Homes for the (Racing) Homeless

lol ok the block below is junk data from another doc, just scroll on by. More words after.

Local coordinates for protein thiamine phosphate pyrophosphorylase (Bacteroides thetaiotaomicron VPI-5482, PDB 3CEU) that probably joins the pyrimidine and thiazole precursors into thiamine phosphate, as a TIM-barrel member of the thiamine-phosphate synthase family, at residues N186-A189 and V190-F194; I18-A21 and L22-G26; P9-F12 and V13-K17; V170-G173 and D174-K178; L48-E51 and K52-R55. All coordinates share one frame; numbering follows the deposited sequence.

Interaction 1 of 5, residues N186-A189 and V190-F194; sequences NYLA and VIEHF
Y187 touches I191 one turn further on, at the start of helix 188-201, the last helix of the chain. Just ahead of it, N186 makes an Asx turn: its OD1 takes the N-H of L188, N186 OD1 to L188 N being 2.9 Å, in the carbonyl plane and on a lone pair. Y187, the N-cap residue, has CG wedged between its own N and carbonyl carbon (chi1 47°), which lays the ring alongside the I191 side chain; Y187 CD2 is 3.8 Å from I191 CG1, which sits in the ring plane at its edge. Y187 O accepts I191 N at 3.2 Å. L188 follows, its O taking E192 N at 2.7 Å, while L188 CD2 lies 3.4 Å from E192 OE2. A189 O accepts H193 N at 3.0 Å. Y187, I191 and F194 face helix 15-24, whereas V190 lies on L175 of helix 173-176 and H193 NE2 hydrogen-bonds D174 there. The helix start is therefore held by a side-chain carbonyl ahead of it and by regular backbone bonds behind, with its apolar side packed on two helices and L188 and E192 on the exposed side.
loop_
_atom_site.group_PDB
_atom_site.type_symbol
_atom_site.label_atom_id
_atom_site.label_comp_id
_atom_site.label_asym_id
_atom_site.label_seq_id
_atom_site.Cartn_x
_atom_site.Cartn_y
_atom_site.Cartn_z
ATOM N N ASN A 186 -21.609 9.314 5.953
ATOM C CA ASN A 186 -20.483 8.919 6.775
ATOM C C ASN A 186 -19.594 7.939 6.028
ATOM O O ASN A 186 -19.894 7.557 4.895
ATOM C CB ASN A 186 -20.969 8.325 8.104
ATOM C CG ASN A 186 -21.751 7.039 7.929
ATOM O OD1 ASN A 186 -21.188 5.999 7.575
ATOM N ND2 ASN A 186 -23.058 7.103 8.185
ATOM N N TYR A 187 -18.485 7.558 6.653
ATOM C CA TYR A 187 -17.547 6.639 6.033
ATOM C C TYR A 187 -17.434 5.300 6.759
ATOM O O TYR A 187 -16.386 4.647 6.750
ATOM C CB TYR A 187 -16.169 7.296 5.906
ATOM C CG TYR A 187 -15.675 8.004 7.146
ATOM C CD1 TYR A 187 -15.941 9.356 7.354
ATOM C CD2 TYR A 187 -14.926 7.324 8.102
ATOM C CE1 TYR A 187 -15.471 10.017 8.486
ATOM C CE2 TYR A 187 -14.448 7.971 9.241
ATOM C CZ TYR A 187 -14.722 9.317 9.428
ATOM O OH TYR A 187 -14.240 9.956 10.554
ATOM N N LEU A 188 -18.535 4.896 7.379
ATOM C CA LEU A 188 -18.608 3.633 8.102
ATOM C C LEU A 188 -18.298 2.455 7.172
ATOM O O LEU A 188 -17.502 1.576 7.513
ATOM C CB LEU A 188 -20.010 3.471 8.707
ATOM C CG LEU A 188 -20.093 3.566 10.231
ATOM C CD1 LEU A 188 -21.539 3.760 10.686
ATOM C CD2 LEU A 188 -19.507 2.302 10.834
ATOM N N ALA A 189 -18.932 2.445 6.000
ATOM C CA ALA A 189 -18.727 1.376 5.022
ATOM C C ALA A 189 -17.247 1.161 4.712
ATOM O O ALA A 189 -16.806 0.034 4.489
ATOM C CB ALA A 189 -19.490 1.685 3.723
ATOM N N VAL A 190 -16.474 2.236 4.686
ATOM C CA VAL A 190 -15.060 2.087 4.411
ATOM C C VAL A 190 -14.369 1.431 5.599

If you live along the coasts, in a large metro area, or you are just getting started, you understand what it means to be racing homeless. Most of us start out not with silver spoons in our mouth, but rather saving money for tools and building up our sets piece by piece. We slave away in a friends garage who’s dad has the tools to help us get started, or we are left carrying in our tools and parts into a tiny 600 sq ft apartment, and working on them in the street, a parking lot, or a driveway. Shops, lifts, they are dreams for people like us. When I set out to get started in Rally America, I had a garage, a nice house, and was well-to-do. But I had no tools. I relied on my friends to provide me with the tools I needed to get the job done as I collected them. I traveled 8 hours away to Oklahoma and worked in a friend of a friend’s shop who did SCCA road racing fixing bigger items (engine drop-ins, engine builds, etc). My friends were there for me. Then, when I divorced, and lost some of that support structure, I relied on my parents to provide me a small pad in one of the farm buildings. I drove 1.5 hours each way after work at night to work on the car, but it was warm and we could get it done in time for sno*drift in 2012. Then, in the summer, I relied on a my crew chief renting an extra garage at his apartment complex and allowing me to work in it, rebuilding the entire setup for tarmac at elevation vs rally conditions while addressing problems that creep up after a couple rallies. I moved the tools/parts I started to gradually aquire from place to place to place, each time the loads getting bigger and bigger till finally I had to aquire a trailer to haul all of my tires, tools, parts, and car from event to event (previously I had borrowed a trailer from friends as well as a truck). But when I went to the northeast, alone, because my job was relocating me, I was homeless. No longer did I have that support structure I had built to help me scrape by, and I didn’t have a garage to work in. That’s when a shop by the name of Kinetic Motor Works of Hampstead, NH stepped in. The guys at Kinetic (Mike, Eric, Keith) welcomed me with open arms, and provided me a place and fresh support. We put together a good partnership. They helped me with fabrication, provided me additional hands when I needed it for installs, and a place for my trailer/parts. And when I had to move again, this time from Vermont to New Hampshire in the last month, they continued to provide a home for my racing parts. So now, when I run over to work on a car at Kinetic, its like going home. And they became my new family. Its people like these that make racing possible, and every racer that has started from nothing and worked their way up, has experienced something similar and has their own set of family to thank. So thank you to my racing family, and thank you to Kinetic for providing me with a racing home for the time that I am here. Without you guys, I wouldn’t be able to race at all. Because a racer without a garage, is homeless.

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